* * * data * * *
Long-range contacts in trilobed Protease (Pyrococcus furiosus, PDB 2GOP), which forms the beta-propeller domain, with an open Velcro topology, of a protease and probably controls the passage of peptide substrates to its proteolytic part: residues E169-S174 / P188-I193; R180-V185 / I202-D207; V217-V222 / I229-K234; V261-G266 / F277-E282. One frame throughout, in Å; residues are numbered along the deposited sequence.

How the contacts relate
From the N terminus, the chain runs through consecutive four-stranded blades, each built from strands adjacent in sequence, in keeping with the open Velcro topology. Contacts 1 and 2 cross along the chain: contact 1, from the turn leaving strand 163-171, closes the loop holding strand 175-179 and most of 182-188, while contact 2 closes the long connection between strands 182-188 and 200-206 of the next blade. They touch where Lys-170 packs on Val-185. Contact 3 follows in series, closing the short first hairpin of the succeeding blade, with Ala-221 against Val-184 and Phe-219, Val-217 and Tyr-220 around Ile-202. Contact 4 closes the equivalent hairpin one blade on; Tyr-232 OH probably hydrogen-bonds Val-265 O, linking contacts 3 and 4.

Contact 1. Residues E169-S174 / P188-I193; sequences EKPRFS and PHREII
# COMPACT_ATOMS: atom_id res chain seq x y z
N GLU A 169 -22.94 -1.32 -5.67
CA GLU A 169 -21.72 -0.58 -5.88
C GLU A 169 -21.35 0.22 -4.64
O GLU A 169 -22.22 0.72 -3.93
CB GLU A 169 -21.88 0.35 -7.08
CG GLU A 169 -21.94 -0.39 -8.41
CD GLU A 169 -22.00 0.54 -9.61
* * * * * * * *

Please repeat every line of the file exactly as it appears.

Long-range contacts in trilobed Protease (Pyrococcus furiosus, PDB 2GOP), which forms the beta-propeller domain, with an open Velcro topology, of a protease and probably controls the passage of peptide substrates to its proteolytic part: residues E169-S174 / P188-I193; R180-V185 / I202-D207; V217-V222 / I229-K234; V261-G266 / F277-E282. One frame throughout, in Å; residues are numbered along the deposited sequence.

How the contacts relate
From the N terminus, the chain runs through consecutive four-stranded blades, each built from strands adjacent in sequence, in keeping with the open Velcro topology. Contacts 1 and 2 cross along the chain: contact 1, from the turn leaving strand 163-171, closes the loop holding strand 175-179 and most of 182-188, while contact 2 closes the long connection between strands 182-188 and 200-206 of the next blade. They touch where Lys-170 packs on Val-185. Contact 3 follows in series, closing the short first hairpin of the succeeding blade, with Ala-221 against Val-184 and Phe-219, Val-217 and Tyr-220 around Ile-202. Contact 4 closes the equivalent hairpin one blade on; Tyr-232 OH probably hydrogen-bonds Val-265 O, linking contacts 3 and 4.

Contact 1. Residues E169-S174 / P188-I193; sequences EKPRFS and PHREII
# COMPACT_ATOMS: atom_id res chain seq x y z
N GLU A 169 -22.94 -1.32 -5.67
CA GLU A 169 -21.72 -0.58 -5.88
C GLU A 169 -21.35 0.22 -4.64
O GLU A 169 -22.22 0.72 -3.93
CB GLU A 169 -21.88 0.35 -7.08
CG GLU A 169 -21.94 -0.39 -8.41
CD GLU A 169 -22.00 0.54 -9.61